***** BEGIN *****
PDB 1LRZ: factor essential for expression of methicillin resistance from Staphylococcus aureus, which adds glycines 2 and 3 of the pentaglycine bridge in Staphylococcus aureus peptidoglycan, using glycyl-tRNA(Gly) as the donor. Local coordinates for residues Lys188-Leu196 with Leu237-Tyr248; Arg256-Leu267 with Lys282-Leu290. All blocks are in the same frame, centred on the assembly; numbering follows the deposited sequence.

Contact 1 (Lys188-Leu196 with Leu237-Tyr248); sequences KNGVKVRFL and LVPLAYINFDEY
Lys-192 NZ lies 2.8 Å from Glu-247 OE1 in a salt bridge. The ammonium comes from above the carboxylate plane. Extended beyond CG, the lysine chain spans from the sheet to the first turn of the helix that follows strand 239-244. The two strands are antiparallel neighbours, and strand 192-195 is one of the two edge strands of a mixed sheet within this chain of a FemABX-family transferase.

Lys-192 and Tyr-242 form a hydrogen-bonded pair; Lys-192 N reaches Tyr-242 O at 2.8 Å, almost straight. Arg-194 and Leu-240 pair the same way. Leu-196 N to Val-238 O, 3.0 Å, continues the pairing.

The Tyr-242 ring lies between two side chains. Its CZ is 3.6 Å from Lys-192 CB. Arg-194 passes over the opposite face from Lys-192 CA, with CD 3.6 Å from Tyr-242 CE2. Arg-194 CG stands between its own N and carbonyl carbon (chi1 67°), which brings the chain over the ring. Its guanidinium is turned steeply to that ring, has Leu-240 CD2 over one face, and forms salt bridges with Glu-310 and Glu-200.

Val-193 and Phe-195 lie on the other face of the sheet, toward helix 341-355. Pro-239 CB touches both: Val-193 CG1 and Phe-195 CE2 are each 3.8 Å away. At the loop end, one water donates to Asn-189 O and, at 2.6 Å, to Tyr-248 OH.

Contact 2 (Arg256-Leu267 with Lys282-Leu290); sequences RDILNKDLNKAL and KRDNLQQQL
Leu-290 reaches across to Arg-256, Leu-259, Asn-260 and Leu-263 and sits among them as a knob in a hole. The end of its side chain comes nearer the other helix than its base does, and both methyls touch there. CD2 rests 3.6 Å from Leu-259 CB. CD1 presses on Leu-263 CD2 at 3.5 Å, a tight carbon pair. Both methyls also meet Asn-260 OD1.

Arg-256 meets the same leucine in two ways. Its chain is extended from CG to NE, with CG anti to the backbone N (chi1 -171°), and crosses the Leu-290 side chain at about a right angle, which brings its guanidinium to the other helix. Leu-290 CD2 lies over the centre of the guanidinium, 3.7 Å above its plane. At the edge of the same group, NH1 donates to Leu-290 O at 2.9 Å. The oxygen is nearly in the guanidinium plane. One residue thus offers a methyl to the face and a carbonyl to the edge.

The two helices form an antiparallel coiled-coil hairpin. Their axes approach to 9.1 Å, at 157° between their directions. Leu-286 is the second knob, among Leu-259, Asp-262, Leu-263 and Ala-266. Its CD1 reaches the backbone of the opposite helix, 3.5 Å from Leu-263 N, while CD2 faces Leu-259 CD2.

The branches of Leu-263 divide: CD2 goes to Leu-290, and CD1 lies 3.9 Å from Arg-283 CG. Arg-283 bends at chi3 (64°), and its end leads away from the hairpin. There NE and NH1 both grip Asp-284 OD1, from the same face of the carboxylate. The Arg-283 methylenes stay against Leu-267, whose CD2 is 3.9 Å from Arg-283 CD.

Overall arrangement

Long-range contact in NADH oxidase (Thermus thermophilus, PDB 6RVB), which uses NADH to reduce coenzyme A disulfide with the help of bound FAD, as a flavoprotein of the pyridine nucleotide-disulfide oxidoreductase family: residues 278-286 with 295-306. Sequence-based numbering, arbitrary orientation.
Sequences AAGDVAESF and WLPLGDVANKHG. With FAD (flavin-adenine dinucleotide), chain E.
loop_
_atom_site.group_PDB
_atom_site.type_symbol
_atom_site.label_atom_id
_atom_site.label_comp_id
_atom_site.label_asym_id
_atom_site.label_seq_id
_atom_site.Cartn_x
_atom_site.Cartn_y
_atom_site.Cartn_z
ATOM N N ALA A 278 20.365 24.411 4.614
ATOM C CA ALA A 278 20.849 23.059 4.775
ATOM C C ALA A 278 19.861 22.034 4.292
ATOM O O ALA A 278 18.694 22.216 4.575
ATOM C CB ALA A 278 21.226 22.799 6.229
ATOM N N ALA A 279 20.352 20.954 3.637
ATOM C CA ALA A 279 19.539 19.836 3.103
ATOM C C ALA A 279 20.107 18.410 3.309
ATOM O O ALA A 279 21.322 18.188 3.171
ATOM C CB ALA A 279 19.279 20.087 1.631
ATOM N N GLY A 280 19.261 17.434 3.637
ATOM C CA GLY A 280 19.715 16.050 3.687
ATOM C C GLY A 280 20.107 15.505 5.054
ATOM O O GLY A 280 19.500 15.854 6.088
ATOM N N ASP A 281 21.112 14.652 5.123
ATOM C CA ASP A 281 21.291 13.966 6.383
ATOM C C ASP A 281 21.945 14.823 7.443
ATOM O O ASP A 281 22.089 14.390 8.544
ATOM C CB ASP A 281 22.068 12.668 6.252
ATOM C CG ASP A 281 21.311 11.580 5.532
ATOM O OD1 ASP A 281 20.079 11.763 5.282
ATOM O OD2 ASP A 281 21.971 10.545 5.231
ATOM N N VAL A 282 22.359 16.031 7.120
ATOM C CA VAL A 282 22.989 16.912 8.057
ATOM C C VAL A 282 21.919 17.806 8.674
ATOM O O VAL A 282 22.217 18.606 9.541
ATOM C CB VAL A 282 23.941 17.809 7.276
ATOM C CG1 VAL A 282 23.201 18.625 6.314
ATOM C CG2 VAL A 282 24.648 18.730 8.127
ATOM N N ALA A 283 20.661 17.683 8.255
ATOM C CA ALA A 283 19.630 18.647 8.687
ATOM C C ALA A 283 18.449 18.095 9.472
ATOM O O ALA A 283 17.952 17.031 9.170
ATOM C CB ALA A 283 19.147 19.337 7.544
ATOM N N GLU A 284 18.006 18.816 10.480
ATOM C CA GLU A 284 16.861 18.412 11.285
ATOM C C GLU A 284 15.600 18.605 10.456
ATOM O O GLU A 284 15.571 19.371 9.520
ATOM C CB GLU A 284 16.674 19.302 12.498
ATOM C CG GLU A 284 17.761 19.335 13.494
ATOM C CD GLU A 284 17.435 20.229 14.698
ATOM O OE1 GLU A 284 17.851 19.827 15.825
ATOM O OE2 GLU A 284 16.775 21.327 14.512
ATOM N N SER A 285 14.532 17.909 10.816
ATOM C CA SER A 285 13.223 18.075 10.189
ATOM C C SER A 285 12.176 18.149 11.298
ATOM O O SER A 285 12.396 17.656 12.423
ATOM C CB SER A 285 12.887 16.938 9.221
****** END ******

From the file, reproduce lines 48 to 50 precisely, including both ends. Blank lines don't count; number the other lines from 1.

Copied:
ATOM C CA VAL A 282 22.989 16.912 8.057
ATOM C C VAL A 282 21.919 17.806 8.674
ATOM O O VAL A 282 22.217 18.606 9.541